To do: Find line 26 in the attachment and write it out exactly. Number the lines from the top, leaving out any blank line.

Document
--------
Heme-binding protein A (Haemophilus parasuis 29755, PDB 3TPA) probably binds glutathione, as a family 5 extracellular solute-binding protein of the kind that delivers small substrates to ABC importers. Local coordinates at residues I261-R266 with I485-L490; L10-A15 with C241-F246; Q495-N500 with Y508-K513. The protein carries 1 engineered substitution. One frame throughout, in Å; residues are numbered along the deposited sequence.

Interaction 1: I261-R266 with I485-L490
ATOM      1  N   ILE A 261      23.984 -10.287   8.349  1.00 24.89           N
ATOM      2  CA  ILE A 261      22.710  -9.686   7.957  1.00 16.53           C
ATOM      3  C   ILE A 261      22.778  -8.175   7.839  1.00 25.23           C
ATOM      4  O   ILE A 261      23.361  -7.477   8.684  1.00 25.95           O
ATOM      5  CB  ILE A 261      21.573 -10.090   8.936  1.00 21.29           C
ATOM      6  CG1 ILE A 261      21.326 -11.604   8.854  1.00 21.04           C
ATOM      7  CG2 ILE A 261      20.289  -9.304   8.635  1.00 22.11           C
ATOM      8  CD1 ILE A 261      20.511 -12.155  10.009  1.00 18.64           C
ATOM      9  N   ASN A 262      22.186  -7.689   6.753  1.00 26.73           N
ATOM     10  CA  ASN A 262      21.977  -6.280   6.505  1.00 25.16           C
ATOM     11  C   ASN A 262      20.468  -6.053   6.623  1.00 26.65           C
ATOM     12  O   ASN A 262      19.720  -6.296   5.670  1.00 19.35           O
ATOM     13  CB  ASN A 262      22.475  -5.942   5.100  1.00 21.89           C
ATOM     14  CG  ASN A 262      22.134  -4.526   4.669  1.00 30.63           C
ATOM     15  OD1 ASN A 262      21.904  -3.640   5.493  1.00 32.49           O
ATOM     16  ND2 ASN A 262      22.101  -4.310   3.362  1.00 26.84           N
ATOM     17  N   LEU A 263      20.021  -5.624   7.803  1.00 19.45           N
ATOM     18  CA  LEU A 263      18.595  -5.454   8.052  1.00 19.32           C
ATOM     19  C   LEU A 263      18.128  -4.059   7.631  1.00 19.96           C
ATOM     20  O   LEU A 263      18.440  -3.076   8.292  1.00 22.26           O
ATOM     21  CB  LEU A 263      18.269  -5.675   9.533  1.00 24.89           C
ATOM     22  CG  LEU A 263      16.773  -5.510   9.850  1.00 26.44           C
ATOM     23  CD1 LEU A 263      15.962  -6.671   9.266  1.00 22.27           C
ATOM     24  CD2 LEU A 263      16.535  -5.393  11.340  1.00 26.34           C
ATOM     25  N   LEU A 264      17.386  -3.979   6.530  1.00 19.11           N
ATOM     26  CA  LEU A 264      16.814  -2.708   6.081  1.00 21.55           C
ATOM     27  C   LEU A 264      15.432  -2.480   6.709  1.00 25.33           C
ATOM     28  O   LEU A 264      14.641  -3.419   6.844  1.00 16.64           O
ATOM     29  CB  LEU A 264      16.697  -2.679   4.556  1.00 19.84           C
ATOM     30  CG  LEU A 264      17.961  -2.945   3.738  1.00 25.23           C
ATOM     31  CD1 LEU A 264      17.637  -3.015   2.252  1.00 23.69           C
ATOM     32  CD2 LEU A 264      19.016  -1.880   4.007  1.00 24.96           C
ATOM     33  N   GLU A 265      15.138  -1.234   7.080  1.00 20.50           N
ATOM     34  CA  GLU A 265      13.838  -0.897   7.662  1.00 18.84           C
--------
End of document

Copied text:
ATOM     24  CD2 LEU A 263      16.535  -5.393  11.340  1.00 26.34           C